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Sonic Mega Collection Plus (PlayStation 2) artwork

Sonic Mega Collection Plus (PlayStation 2) review

"I've not actually seen Ristar on this collection because of the painfully tedious process of unlocking games. From doing a good bit of reading, you apparently need a save for Sonic Heroes on your memory card to get a couple of the games, while the rest are unlocked by starting up various Genesis games a whole bunch of times; and game hints are unlocked by keeping games open for three hours. This is just so stupid…"

As a guy who loves his retro games, few things are more valuable to my collection than a large compilation. What better way to relive those glory days of the 8- and 16-bit systems than having a bunch of them on on disc that I can plug in whenever I feel like going back in time?

And so, when I was out shopping a number of months ago and saw Sonic Mega Collection Plus on sale for a low, low price, there was no resisting on my part. I snapped it up, went straight to the cashier and left the store with a warm, fuzzy feeling deep inside. I was going to have all of the classic Sega Genesis Sonic titles, as well as a bunch of games involving the speedy hedgehog that I wasn't so familiar with that were released for both the Genesis and the portable Game Gear. Making things even better, there were a handful of games to unlock, including the "so awesome it should be illegal" Ristar. I was like a Norse warrior finally setting eyes upon Valhalla when I put this one in my PlayStation 2!

And why wouldn't I be? The Genesis Sonic titles are some of the more fun platforming games created -- maybe not at the elite level of King Mario, but a strong runner-up. Over the years, I've become reasonably fond of wasting time with Puyo Puyo-themed puzzle games, so Dr. Robotnik's Mean Bean Machine looked like a winner, too. And Sonic had apparently been quite the busy animal over the years, as he'd also gotten involved with racing (Sonic Drift), pinball (Sonic Spinball) and other leisurely pursuits.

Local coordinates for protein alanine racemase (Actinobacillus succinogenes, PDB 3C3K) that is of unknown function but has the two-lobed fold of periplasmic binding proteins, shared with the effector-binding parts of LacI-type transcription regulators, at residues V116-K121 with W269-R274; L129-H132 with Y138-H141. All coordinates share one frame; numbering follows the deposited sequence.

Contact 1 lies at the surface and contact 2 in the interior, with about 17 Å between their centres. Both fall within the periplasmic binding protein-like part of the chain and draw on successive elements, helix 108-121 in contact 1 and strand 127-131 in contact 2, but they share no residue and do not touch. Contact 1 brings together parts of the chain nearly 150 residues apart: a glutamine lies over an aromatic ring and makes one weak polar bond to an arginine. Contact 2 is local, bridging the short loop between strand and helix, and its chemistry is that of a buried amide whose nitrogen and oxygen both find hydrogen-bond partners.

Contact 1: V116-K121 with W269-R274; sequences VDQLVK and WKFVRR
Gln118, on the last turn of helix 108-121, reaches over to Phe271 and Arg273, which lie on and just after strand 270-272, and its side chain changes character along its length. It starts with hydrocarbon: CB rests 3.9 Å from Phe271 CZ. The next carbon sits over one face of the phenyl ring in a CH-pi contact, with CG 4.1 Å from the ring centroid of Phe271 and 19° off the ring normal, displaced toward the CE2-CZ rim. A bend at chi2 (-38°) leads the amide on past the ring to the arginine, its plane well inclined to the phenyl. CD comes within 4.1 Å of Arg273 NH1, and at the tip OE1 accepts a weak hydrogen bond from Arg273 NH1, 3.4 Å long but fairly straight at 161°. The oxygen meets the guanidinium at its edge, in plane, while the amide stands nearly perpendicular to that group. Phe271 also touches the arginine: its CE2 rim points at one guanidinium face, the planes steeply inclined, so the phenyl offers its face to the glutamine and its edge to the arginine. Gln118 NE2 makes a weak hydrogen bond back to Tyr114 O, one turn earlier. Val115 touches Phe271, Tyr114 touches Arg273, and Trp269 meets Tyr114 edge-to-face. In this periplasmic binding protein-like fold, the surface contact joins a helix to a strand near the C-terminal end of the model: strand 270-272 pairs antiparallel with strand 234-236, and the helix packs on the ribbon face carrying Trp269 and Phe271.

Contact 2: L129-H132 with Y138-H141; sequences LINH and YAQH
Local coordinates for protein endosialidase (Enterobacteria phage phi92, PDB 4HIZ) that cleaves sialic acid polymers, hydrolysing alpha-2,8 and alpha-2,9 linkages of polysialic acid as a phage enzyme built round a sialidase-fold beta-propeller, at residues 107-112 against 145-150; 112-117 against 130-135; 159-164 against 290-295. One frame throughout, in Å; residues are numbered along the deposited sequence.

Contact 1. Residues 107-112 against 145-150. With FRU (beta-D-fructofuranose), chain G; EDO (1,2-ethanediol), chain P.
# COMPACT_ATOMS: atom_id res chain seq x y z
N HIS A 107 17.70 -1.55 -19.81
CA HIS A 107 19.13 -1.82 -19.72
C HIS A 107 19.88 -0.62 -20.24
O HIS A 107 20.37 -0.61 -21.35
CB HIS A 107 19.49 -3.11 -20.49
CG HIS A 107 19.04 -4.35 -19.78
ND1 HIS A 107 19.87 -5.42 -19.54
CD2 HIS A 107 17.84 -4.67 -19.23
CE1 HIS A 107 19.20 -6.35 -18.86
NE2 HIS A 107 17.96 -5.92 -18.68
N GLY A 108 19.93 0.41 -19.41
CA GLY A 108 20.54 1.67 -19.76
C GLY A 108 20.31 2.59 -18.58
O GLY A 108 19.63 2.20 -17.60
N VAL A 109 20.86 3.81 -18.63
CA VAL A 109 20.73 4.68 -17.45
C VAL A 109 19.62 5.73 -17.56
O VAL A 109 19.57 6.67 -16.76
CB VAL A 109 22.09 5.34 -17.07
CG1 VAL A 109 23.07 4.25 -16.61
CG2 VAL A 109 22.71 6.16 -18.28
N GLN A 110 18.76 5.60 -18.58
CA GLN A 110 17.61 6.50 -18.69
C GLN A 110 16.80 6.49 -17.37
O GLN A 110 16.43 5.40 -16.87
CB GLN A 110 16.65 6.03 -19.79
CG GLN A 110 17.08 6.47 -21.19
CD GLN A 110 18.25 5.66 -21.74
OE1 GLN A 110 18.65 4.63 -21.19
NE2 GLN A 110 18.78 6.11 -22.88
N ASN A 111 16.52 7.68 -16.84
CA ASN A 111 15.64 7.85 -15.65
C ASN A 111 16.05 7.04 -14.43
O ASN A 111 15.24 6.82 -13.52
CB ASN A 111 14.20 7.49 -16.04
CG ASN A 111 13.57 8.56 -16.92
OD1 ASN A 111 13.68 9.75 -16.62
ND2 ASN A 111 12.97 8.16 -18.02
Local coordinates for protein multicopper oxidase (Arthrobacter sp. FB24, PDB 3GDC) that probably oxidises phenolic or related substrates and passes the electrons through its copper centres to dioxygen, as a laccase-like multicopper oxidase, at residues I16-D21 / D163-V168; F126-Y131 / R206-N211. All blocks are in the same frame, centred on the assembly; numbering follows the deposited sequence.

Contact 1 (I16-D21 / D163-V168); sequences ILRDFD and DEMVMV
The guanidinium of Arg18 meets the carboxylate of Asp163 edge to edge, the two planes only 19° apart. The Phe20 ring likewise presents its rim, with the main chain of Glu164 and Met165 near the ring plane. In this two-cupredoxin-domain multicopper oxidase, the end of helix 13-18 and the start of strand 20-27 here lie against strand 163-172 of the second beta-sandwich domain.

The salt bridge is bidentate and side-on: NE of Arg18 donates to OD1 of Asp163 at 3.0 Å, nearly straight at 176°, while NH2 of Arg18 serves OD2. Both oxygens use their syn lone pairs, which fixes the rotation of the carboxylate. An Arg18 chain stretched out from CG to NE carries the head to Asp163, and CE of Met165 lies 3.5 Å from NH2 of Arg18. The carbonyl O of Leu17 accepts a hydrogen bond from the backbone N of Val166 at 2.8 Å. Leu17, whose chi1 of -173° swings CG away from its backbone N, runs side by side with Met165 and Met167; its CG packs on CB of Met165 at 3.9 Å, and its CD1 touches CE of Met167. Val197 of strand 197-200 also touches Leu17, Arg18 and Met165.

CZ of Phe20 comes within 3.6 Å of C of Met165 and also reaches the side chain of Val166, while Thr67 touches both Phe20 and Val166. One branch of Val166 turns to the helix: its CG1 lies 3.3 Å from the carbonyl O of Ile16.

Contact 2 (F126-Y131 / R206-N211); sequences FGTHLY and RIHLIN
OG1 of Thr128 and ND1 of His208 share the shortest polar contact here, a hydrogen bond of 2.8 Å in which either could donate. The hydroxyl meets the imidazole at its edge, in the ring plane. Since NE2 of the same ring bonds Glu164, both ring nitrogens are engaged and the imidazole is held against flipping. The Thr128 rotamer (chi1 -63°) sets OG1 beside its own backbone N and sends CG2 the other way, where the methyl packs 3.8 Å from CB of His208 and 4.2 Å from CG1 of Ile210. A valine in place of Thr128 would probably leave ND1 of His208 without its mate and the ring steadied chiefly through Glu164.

This was a pretty comprehensive collection of Sonic games. If you recall, the fourth game, Sonic & Knuckles could lock on to other games in the series to enhance them with the presence of Knuckles the Echidna and even alterations and additions to levels. All that stuff can be unlocked, so by purchasing this compilation, a player wouldn't be missing out on anything they could get from owning the actual cartridges and a Sega Genesis. You also can save progress at any time in any game, so none of them have to be finished in one sitting and if a particular zone gives you a lot of trouble, you can essentially practice it until you're clearing it effortlessly.

So, what could go wrong with this purchase? Sadly, three really important things conspired to turn this into a disc that didn't really get a great deal of time in my PS2 after my first week of ownership and, more importantly, a disc it's unlikely I'll pick up again. And this is where I clumsily and abruptly segue into a list of things that went wrong.

*awkward silence*